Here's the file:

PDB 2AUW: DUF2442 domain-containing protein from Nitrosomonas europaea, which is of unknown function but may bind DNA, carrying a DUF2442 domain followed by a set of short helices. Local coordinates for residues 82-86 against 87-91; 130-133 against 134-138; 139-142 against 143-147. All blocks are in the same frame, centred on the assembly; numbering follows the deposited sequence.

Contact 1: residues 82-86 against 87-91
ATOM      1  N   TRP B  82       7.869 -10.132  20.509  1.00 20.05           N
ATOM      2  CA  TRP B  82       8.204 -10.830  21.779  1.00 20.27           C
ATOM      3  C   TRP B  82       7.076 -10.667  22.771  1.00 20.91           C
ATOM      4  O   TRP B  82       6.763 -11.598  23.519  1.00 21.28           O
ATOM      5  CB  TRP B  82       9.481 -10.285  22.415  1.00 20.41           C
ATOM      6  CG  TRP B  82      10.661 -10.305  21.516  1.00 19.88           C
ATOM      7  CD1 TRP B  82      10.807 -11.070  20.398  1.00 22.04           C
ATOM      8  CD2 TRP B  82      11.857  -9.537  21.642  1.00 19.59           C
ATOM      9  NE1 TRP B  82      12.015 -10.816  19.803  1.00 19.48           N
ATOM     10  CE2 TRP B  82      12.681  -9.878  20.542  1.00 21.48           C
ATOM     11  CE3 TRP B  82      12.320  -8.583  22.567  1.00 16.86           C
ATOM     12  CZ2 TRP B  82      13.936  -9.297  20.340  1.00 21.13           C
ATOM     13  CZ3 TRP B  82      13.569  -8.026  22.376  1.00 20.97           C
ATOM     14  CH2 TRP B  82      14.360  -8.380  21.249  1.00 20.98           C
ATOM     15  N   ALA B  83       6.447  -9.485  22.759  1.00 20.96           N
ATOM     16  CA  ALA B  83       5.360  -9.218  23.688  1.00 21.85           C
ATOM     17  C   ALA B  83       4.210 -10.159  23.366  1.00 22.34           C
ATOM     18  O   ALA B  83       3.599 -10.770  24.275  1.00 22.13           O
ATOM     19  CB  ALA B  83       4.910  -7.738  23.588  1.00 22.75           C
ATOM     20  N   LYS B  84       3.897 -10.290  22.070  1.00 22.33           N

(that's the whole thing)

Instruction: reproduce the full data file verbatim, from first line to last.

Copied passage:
PDB 2AUW: DUF2442 domain-containing protein from Nitrosomonas europaea, which is of unknown function but may bind DNA, carrying a DUF2442 domain followed by a set of short helices. Local coordinates for residues 82-86 against 87-91; 130-133 against 134-138; 139-142 against 143-147. All blocks are in the same frame, centred on the assembly; numbering follows the deposited sequence.

Contact 1: residues 82-86 against 87-91
ATOM      1  N   TRP B  82       7.869 -10.132  20.509  1.00 20.05           N
ATOM      2  CA  TRP B  82       8.204 -10.830  21.779  1.00 20.27           C
ATOM      3  C   TRP B  82       7.076 -10.667  22.771  1.00 20.91           C
ATOM      4  O   TRP B  82       6.763 -11.598  23.519  1.00 21.28           O
ATOM      5  CB  TRP B  82       9.481 -10.285  22.415  1.00 20.41           C
ATOM      6  CG  TRP B  82      10.661 -10.305  21.516  1.00 19.88           C
ATOM      7  CD1 TRP B  82      10.807 -11.070  20.398  1.00 22.04           C
ATOM      8  CD2 TRP B  82      11.857  -9.537  21.642  1.00 19.59           C
ATOM      9  NE1 TRP B  82      12.015 -10.816  19.803  1.00 19.48           N
ATOM     10  CE2 TRP B  82      12.681  -9.878  20.542  1.00 21.48           C
ATOM     11  CE3 TRP B  82      12.320  -8.583  22.567  1.00 16.86           C
ATOM     12  CZ2 TRP B  82      13.936  -9.297  20.340  1.00 21.13           C
ATOM     13  CZ3 TRP B  82      13.569  -8.026  22.376  1.00 20.97           C
ATOM     14  CH2 TRP B  82      14.360  -8.380  21.249  1.00 20.98           C
ATOM     15  N   ALA B  83       6.447  -9.485  22.759  1.00 20.96           N
ATOM     16  CA  ALA B  83       5.360  -9.218  23.688  1.00 21.85           C
ATOM     17  C   ALA B  83       4.210 -10.159  23.366  1.00 22.34           C
ATOM     18  O   ALA B  83       3.599 -10.770  24.275  1.00 22.13           O
ATOM     19  CB  ALA B  83       4.910  -7.738  23.588  1.00 22.75           C
ATOM     20  N   LYS B  84       3.897 -10.290  22.070  1.00 22.33           N